The suspects in a mysterious crime, Jenna maintains, are very important.
Long before the party even saw the light of day, Jenna and I worked out the plot. Which meant establishing the crime and determining the motives and culpability (or innocence) of each of the suspects. Which meant having suspects in the first place. And, by association, profiles of those suspects. With alibis. And clues and other evidence to either incriminate or exonerate them. Anyone who's played Clue knows this.
The challenge was not so much world-building as creating a kid-friendly way to sift through all the data and stuff and reach a verdict. During a party. Within a time limit. I'll show you what we did, and then disclose how well our plan worked with the kids who played our game, in a later post.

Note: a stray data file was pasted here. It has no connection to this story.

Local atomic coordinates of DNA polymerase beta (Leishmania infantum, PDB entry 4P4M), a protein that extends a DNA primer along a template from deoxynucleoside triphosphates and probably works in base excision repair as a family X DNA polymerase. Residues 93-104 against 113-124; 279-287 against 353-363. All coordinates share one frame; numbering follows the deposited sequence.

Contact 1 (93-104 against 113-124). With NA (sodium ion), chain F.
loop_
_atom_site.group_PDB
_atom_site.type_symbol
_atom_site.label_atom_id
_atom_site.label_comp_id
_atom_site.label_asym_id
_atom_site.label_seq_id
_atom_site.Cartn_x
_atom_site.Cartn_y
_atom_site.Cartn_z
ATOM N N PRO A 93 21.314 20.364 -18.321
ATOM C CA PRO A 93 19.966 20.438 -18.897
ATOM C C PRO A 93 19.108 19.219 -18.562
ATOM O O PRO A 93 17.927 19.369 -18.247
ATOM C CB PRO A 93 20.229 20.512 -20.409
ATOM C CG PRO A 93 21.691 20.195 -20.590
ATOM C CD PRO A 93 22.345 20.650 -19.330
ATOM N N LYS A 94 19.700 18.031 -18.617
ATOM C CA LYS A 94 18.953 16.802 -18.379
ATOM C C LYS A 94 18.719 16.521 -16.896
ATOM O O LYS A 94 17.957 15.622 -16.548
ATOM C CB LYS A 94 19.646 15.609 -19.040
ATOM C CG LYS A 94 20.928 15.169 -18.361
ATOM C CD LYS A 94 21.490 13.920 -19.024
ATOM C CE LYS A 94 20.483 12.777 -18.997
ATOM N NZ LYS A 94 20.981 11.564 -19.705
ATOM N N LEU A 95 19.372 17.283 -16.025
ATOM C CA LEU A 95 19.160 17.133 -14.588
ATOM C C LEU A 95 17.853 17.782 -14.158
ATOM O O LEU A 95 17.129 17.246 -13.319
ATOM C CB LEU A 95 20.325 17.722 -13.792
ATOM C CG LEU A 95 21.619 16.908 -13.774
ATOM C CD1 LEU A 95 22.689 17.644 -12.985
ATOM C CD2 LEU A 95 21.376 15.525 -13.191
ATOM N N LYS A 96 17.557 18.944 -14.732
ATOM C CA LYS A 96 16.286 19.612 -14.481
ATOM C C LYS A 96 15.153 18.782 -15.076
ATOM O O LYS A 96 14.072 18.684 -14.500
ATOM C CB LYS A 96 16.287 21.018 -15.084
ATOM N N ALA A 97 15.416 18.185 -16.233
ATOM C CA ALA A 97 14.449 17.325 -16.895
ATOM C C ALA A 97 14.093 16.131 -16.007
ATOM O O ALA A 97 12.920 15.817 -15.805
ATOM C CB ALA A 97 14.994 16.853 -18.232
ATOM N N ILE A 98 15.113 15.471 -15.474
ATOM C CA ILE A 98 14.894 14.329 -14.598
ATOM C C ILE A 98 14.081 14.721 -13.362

This post is about the various printed documents we made to give substance to the plot.
1 Document Folders
We made one for each guest. We bought open manilla folders, printed out and stuck on labels
and taped up the sides.
The kids wrote their names on them and decorated them with the same stickers as with the detection kits.
Inside each folder, we put
dossiers of the suspects,
a suspect chart to help the kids organize their investigation
and a map of the surrounding area (i.e. the neighborhood block).
We made two sets- one for each team.
Each set contained one envelope for each of the suspects.
Three of the suspects were innocent; their envelopes contained Try Again notes.
The fourth envelope contained a letter, written by the culprit, explaining what happened,
and included coded instructions on how to find the missing cars,
along with a photograph of the hiding place of the cars - a neighbor's house - cut into pieces.
Up next: Clues and Evidence.
Updated Jun 2016 to add: Many people have written to ask if I have made/will make these documents available as a printout either for sale or for free, and I am sorry to say no.